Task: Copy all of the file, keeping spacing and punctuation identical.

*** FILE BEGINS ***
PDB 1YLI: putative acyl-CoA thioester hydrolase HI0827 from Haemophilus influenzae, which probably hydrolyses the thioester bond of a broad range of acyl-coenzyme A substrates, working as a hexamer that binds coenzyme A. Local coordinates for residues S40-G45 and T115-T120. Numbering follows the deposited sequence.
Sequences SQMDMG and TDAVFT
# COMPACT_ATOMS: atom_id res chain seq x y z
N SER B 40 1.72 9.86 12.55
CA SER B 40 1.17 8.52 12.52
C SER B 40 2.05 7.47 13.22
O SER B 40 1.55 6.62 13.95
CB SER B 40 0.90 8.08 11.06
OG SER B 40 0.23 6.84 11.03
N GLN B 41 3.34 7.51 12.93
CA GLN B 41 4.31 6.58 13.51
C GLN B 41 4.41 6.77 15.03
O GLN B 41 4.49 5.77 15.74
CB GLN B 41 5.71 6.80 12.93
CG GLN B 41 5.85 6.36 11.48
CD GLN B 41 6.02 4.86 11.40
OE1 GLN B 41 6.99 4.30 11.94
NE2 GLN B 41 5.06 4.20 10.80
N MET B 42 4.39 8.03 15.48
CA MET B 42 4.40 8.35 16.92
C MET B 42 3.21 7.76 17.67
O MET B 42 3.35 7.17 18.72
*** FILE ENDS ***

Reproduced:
PDB 1YLI: putative acyl-CoA thioester hydrolase HI0827 from Haemophilus influenzae, which probably hydrolyses the thioester bond of a broad range of acyl-coenzyme A substrates, working as a hexamer that binds coenzyme A. Local coordinates for residues S40-G45 and T115-T120. Numbering follows the deposited sequence.
Sequences SQMDMG and TDAVFT
# COMPACT_ATOMS: atom_id res chain seq x y z
N SER B 40 1.72 9.86 12.55
CA SER B 40 1.17 8.52 12.52
C SER B 40 2.05 7.47 13.22
O SER B 40 1.55 6.62 13.95
CB SER B 40 0.90 8.08 11.06
OG SER B 40 0.23 6.84 11.03
N GLN B 41 3.34 7.51 12.93
CA GLN B 41 4.31 6.58 13.51
C GLN B 41 4.41 6.77 15.03
O GLN B 41 4.49 5.77 15.74
CB GLN B 41 5.71 6.80 12.93
CG GLN B 41 5.85 6.36 11.48
CD GLN B 41 6.02 4.86 11.40
OE1 GLN B 41 6.99 4.30 11.94
NE2 GLN B 41 5.06 4.20 10.80
N MET B 42 4.39 8.03 15.48
CA MET B 42 4.40 8.35 16.92
C MET B 42 3.21 7.76 17.67
O MET B 42 3.35 7.17 18.72